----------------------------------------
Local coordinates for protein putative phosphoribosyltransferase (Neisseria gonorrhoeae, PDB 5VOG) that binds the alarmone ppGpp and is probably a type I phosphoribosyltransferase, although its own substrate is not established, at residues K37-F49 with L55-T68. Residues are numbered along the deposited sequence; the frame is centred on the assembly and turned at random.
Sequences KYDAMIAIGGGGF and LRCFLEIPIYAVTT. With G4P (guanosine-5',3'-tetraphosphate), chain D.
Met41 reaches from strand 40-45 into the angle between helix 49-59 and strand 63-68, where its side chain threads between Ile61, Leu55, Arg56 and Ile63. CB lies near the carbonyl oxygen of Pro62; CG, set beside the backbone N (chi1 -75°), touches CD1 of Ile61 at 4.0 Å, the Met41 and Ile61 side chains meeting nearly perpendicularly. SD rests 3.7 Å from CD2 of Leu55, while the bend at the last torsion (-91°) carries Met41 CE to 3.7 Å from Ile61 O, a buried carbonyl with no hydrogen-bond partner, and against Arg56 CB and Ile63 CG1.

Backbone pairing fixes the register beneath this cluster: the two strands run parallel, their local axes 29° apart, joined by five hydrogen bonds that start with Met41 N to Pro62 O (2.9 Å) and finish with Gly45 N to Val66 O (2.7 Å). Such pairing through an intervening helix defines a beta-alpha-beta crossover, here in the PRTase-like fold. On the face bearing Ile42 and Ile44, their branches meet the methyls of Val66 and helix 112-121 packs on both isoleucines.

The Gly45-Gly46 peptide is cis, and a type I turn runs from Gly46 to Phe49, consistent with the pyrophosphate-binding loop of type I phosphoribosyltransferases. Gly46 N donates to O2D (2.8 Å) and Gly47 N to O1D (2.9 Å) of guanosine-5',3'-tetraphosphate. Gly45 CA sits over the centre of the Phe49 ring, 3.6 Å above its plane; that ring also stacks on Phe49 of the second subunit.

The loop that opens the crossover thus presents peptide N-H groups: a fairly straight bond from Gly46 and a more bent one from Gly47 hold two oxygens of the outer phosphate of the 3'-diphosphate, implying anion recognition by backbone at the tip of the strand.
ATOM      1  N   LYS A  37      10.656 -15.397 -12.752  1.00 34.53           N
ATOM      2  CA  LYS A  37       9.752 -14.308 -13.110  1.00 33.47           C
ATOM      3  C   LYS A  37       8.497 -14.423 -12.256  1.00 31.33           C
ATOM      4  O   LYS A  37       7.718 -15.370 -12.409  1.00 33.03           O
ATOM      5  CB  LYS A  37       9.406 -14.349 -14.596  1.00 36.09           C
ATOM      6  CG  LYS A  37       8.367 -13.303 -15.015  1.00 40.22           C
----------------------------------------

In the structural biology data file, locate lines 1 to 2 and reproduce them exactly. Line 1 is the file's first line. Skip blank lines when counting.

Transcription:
Local coordinates for protein putative phosphoribosyltransferase (Neisseria gonorrhoeae, PDB 5VOG) that binds the alarmone ppGpp and is probably a type I phosphoribosyltransferase, although its own substrate is not established, at residues K37-F49 with L55-T68. Residues are numbered along the deposited sequence; the frame is centred on the assembly and turned at random.
Sequences KYDAMIAIGGGGF and LRCFLEIPIYAVTT. With G4P (guanosine-5',3'-tetraphosphate), chain D.